I’ve mentioned this several times before, but I feel the need to mention it again, so forgive me.
One of the most frustrating things in the airline industry is when flights are marketed as “direct” flights. In theory (and in practice for some airlines) it makes sense. For example, I recently flew Singapore Airlines from Houston to Singapore via Moscow. We had the same aircraft the whole way and arrived and departed from the same gate in Moscow, so it’s perfectly reasonable to tag that as a single flight number, in my opinion.
Southwest also does direct flights correctly. If you’re on a flight with the same flight number and connecting all the way through it’s going to be the same airplane the whole way, and you can even stay on the airplane during the connection.
And then there are most of the other airlines, which recklessly use “direct” flights. It used to be that these were used for the purposes of marketing “direct” service between two cities (with a stop along the way), though over the years it has become a bit of a joke. Any two flights could be a direct flight, even if there’s an aircraft or terminal change. This is deceiving because as a consumer when you’re booking a direct flight it looks like a nonstop flight on the surface. But then you show up at the airport and find out that you’re not only connecting somewhere, but have the possibility of misconnecting.
So to sum it up the reasons I hate direct flights are as follows:
- You’re only credited the mileage for the direct distance between the origin and destination
- Your upgrade doesn’t clear unless there’s upgrade space on all flights
- You’re issued a single boarding pass which doesn’t even state at which time your connecting flight boards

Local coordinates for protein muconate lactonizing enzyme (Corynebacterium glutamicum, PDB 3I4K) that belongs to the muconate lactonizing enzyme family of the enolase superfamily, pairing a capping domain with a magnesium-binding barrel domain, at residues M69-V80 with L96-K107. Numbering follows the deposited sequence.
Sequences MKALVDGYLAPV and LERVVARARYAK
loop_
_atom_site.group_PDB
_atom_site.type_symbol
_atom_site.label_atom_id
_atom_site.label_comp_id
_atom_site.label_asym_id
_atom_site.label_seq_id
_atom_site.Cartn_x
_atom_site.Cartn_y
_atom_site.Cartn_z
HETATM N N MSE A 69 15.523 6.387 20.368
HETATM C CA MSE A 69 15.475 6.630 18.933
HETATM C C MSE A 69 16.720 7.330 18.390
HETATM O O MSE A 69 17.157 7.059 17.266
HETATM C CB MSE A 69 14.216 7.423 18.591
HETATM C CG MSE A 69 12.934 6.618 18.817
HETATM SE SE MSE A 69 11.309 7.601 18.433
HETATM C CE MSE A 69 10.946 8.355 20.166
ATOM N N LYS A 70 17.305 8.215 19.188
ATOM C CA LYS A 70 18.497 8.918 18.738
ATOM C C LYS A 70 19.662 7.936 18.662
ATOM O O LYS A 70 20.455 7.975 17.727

- You could still have to switch terminals at your connecting airport, or even misconnect if your first flight is delayed, even though the entire trip is a “direct” flight
Let me give a couple of examples. A few weeks ago I was flying from Tampa to Houston via Charlotte on US Airways. As it turned out this was a “direct” flight (which is pretty ironic, because I’m not sure what’s “direct” about flying double the direct distance between two points).
Looking at the boarding pass, there’s not even an indication that I’m connecting in Charlotte. There’s no gate assignment or boarding time for my flight from Charlotte to Houston either.
So in Tampa I went to the US Airways Club and they announced a 40 minute delay for the Tampa to Charlotte flight (funny enough the name of the lady working the US Airways Club in Tampa is… you guessed it, Charlotte. Wonder if they would’ve hired her if her name was Detroit or Houston?). I decided to play dumb and said “I heard you said flight 1203 was delayed. Does that also apply for the Houston flight?” She said “of course, you’re going through Charlotte.” I said “oh, I am? But I assume it’ll be the same plane to Houston, right?” She indicated it wasn’t, and even informed me I’d have to switch terminals in Charlotte. She warned me that I may misconnect.
Now of course I’m savvier than that and knew I was going through Charlotte, but the average consumer really has no way of knowing. And it would suck to show up at the airport, be told you have a connecting city, and then end up getting stuck in a city you didn’t even know you were traveling through because your first flight was delayed.
And I’m running into similar “direct” flight issues for a Tampa to Seattle trip (via Dallas) I’m supposed to take in a few days, though for exactly the opposite reasons. Here’s what aa.com lists for the flight:
The flight segments are listed separately, unlike the US Airways scenario above. You wouldn’t even notice that this is a “direct” flight unless you paid close attention to the flight numbers and noticed they were the same. And who pays attention to flight numbers, unless it’s flight 666 and you’re superstitious, or it’s flight 69 and you have the sense of humor of a 13 year old?
When I book the flight and request an upgrade, though, I get the following:
This means the upgrade request is going in as if this is a single flight segment, which exponentially decreases my chances of getting an upgrade. There would have to be confirmable upgrade space on both the Tampa to Dallas and Dallas to Seattle flights for any upgrade to clear. And on top of that I’d only earn miles for the direct distance between Tampa and Seattle.
Admittedly this is more of a rant than anything else, though it really is time for the airlines to reconsider “direct” flights, unless they’re used properly (like Southwest, Singapore, etc.). They’re not typically used for marketing purposes anymore, and they end up just screwing over passengers.